Some history here: Barb and I met when we were 14 years old on the bench at a swim meet, as we swam on different teams. I don’t recall how the conversation got started, but within a short period of time, this person, whose family background was so different from mine, became a sister. She grew up in a Polish Catholic family and went to Catholic school from 1st grade through college (graduating from LaSalle in Philadelphia). I grew up in a Russian-Jewish family and went to public school and Hebrew School. I spent Christmas and Easter with her family, and she came to my house for Chanukkah and Passover. She became an accountant, and I became a social worker. More left brain, linear and logical than I am, she still comes up with insights that have me shaking my head in awe and wonder.

One left me thunderstruck as I was telling her how hard it was for me to slow down enough to enjoy the experience in full measure and how challenging it was to accept the support of my family and friends before, during, and after the TEDx talk. 

She looked me square in the eye and said, “Don’t be a bad Jew.” I asked what she meant by that. My sister-friend, who had converted to Judaism at least a decade ago, after marrying her husband Glenn and raising their four children Jewish, including seeing them through B’nai Mitzvot and being active in their synagogue, explained. She reminded me that because one of the core principles of Judaism is doing Mitzvot, which I had modeled for me by my parents, I was good at the giving part, but not so great at the receiving part. In her mind, being a good Jew meant allowing other people to do acts of kindness for me as well.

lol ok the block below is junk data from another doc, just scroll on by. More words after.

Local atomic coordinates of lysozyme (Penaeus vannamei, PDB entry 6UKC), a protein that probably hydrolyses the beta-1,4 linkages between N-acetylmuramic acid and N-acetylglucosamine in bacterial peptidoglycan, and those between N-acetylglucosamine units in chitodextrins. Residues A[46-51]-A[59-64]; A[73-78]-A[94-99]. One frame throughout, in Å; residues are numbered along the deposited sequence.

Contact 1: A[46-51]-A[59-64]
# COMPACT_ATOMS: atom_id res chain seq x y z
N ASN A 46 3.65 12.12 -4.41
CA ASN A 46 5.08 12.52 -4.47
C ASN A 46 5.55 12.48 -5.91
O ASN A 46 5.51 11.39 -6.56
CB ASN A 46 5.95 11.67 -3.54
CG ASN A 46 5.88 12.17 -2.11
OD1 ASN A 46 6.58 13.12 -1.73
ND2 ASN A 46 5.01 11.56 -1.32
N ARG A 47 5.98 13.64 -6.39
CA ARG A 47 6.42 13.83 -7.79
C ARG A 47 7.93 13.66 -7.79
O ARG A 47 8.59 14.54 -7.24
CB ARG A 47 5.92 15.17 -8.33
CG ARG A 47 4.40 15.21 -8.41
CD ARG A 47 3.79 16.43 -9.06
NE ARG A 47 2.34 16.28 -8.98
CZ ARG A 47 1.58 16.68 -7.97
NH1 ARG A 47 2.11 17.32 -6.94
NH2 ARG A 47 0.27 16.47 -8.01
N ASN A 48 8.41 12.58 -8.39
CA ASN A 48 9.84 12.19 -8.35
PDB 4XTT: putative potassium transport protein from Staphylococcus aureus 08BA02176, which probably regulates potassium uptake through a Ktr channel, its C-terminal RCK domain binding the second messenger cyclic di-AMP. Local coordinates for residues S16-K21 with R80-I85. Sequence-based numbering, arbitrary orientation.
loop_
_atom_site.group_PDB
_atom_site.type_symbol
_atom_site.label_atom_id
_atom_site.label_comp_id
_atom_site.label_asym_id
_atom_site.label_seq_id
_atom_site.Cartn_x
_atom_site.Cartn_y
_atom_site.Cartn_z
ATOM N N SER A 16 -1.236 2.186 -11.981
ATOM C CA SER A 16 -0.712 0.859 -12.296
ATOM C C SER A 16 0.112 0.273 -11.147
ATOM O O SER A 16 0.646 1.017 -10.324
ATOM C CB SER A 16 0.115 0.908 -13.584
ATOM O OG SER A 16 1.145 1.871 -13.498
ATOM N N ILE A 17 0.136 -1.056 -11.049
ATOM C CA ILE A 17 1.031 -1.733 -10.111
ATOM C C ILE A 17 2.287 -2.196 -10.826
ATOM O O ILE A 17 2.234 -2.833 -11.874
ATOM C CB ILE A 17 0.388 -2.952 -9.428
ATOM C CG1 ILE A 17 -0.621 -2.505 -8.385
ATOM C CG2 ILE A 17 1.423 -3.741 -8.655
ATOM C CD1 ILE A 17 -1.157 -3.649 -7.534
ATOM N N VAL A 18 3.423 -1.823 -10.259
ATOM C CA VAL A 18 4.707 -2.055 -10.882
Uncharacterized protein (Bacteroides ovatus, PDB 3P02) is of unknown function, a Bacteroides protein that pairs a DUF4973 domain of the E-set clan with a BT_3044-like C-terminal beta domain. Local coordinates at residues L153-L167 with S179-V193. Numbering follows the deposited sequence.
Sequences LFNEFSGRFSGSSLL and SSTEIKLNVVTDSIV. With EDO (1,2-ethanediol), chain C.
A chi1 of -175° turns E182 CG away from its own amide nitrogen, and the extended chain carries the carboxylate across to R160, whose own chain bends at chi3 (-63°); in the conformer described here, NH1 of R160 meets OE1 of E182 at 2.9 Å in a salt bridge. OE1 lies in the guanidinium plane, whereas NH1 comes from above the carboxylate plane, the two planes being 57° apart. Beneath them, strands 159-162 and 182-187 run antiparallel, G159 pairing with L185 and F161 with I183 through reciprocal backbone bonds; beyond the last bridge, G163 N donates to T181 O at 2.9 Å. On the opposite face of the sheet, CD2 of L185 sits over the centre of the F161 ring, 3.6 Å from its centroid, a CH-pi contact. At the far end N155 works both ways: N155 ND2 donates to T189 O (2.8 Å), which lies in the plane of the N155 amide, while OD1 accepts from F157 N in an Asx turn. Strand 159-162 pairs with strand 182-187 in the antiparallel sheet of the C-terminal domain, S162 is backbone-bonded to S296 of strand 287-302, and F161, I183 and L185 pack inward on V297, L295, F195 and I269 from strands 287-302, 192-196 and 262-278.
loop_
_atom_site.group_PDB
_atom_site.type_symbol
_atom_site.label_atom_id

Nearly every aspect of my personal and professional relationships has to do with being of service and giving of myself. We are taught that it is better to give than to receive. How can there be a giver if there is no receiver? Just as it is with the way the heart works, there needs to be both an inflow and outflow of blood. I am willing to receive the inflow of love as well.

One of my favorite writings on this paradigm comes from my friend Rabbi Rami Shapiro.

 Unending Love 

We are loved by unending love.

We are embraced by arms that find us 
even when we are hidden from ourselves. 
We are touched by fingers that soothe us 
even when we are too proud for soothing. 
We are counseled by voices that guide us 
even when we are too embittered to hear.

We are loved by unending love.

We are supported by hands that uplift us 
even in the midst of a fall. 
We are urged on by eyes that meet us 
even when we are too weak for meeting.

We are loved by unending love.

Embraced, touched, soothed, and counseled,
ours are the arms, the fingers, the voices; 
ours are the hands, the eyes, the smiles.

We are loved by unending love.

I am willing to be a good Jew in all of its forms and embrace that Divine love.


Edie Weinstein

Edie Weinstein, MSW, LSW is a psychotherapist, colorfully creative journalist and author, dynamic speaker, and interfaith minister. She teaches people how to live rich, full, juicy lives. Find her at www.opti-mystical.com